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Ravell Call, Deseret News
Annie O'Donnell, women's winner, makes her way through a portion of the parade route during the Deseret News Marathon in Salt Lake City, Tuesday, July 24, 2012.

SALT LAKE CITY — Annie O'Donnell set the bar pretty high in her first marathon.

She won.

The 26-year-old veterinary student moved to Park City for the summer so she could work at the Park City Animal Clinic. And while the former Davidson College runner planned to run a few races, a marathon wasn't on her to-do list.

"I guess I had it in mind that one day I'd do a marathon, but I wasn't planning on doing a marathon this summer," said O'Donnell, who won the women's Deseret News Marathon on Tuesday morning with a time of 2:53:49.3. "I ran a couple of races with Fritz Van de Kamp (who won the men's marathon), and he said he was running this race.

"Being my first marathon, I wanted to run with someone I knew. Having his support was probably the main reason I signed up."

O'Donnell took a break from competitive running after college, but said her success this summer has reminded her why she loved it.

"It got to be a little too much," she said. "But now that I've gotten back into it, I kind of recognize my passion for running competitively. I can definitely see myself running more marathons and hopefully getting the time down."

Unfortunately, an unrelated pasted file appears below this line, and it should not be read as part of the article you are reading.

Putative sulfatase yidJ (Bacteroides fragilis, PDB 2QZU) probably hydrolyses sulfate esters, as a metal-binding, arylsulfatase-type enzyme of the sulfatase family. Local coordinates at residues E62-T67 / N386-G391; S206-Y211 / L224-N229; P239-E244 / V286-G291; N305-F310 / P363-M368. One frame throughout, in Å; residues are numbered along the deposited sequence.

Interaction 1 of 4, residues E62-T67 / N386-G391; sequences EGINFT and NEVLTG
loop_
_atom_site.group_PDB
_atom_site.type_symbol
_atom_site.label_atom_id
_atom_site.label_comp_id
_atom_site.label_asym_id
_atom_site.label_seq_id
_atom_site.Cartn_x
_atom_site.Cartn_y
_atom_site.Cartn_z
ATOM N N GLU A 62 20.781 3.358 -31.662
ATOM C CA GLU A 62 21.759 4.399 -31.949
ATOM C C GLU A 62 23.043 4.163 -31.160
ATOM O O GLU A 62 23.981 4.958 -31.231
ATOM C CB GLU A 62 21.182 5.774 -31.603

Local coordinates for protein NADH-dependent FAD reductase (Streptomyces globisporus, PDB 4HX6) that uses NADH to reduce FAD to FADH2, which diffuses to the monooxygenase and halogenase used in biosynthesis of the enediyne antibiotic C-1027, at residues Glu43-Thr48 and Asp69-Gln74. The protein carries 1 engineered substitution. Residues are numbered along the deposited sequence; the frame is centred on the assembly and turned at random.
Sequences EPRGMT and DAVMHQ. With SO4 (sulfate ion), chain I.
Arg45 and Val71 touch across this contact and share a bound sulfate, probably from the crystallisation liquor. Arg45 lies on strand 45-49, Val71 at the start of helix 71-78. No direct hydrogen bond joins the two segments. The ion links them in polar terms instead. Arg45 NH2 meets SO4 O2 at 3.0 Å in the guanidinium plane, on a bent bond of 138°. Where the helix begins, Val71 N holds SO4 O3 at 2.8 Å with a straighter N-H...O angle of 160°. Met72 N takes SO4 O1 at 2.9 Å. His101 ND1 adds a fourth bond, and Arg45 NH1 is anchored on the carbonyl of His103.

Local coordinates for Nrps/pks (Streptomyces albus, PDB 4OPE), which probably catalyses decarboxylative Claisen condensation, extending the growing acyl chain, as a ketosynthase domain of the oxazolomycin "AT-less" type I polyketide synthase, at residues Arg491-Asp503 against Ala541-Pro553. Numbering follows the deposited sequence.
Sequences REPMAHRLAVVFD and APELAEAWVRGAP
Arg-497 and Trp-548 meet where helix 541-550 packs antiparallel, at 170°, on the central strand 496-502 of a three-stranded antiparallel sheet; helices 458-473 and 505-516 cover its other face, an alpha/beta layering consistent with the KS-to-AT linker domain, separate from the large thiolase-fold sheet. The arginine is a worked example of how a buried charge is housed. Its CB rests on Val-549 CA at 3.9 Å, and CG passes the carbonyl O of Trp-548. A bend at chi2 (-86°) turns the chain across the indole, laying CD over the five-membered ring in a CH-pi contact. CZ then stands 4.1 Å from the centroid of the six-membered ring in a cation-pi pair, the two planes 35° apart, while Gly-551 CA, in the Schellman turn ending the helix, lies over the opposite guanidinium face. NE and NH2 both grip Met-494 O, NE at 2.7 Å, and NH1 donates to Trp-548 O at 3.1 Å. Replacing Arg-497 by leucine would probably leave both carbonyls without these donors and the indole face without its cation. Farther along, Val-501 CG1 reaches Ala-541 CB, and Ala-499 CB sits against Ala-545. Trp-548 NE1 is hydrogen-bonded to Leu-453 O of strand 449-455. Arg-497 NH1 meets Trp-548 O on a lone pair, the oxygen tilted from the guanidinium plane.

She's only 11 minutes off the time needed to compete at the Olympic qualifying marathon.

"That's a fun goal to have," she said.

O'Donnell said she enjoyed the unusually cool weather and the cloud cover provided by early morning rain showers. There was a stunning rainbow after the rain, which was light and fell about an hour and a half into the race, which began at 5:30 a.m. at Big Mountain.

She said she wasn't sure exactly how well she could do because she was familiar with some of the other women in the race.

"I don't know," she said of being surprised. "I guess it depends on who comes out (for a race). I know Allie (Moore, who took second place) is a really strong runner, and I'd never run a marathon so I didn't really know what I was doing. I knew I could push myself, and I knew the possibility was there.

"I also realized that not knowing what I was getting myself into, I could have a hard race."

She felt great until about mile 17 and that's when she said, "I realized I'm running a marathon!"

Moore, 25, Salt Lake City, was second with a time of 2:57:16.5; Neisha Rygg, 35, Henderson, Nev., was third with a finish time of 3:16:37.4.

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